Plan – How are you going to Execute?
The business plan is normally a reasonably lengthy word document in which you set out to explain how you are going to turn your idea into a business. The purpose is two fold; to explain to potential investors, but also to help you to think through the execution thoroughly.
a. Who? As you are unlikely to be a one man band – who are your team, co-founders, executives, staff with whom you are going to create the business. You will need to fully cost them into the plan, even if you decide to work for nothing in the initial stages.
b. How? Explain the steps you are going to take to set the business up, your marketing and sales strategy, product sourcing and/or manfacturing. Just think yourself through the sales cycle and set it down. Then go back and make sure the costs are still correctly reflected in you financial model.
c. Where? Will you need to rent premises, will you start from home? Serviced offices can be a good flexible solution. You will need to be clear where the business will operate from. Is this consistent with where your colleagues live or will they have long commutes. Is the location the right one to reach your market? Working from home is often not the best (even if it is the cheapest) solution.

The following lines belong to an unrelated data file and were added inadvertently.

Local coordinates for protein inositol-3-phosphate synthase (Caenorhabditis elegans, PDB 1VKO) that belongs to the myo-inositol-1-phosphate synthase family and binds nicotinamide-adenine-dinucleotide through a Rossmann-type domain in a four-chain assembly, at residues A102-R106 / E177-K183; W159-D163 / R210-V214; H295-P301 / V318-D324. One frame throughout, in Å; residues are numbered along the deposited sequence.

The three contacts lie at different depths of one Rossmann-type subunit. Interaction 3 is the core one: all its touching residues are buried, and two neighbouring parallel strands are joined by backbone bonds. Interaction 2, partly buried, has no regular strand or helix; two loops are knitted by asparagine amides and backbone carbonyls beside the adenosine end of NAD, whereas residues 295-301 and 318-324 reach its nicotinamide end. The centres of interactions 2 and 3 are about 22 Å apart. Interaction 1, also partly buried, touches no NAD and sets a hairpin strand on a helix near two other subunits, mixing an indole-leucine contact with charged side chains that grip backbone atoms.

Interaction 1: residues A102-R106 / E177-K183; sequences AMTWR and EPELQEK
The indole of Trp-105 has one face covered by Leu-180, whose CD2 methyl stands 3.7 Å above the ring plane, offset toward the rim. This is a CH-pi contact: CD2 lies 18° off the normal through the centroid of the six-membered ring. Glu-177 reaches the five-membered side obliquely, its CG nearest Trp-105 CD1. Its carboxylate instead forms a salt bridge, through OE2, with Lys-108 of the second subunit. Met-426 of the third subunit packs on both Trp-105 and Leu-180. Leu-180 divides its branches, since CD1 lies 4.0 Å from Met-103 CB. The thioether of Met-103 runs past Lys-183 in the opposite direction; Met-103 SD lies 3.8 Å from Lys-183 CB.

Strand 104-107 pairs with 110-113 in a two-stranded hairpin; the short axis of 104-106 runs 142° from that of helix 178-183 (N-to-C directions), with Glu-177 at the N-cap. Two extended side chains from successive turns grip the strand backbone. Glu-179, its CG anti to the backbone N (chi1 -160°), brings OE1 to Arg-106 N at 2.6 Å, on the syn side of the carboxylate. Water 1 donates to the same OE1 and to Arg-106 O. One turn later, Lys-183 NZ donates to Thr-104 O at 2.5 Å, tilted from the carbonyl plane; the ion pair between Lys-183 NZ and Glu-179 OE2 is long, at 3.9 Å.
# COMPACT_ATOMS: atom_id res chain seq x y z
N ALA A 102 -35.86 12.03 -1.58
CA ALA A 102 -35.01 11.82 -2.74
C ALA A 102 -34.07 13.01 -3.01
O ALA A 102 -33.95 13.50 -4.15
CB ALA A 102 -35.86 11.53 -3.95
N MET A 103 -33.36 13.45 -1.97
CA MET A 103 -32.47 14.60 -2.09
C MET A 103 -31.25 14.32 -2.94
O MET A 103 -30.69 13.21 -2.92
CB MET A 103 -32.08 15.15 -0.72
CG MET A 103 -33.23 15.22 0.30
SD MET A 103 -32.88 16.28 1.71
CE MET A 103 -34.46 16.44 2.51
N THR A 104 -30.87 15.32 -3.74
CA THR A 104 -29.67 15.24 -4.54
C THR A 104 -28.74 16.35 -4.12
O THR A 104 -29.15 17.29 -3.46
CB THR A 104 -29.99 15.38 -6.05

d. When? What is the timetable. This needs to be clearly thought out as the time to market and first sales are critical to your cash flow assumptions. Be realistic but also be determined and when you have set out a timetable and your colleagues and investors have bought into it, it can be critical to confidence if you do not stick to it.
e. Risks – these need to be thought through and anticipated. Often a SWOT (Strengths, Weaknesses, Opportunities and Threats) analysis for all stages of your business can help you to brain storm these issues. Consider drafting in a SWOT analysis for each section of your document to help you think, but I do not recommend including all of these in the final published version.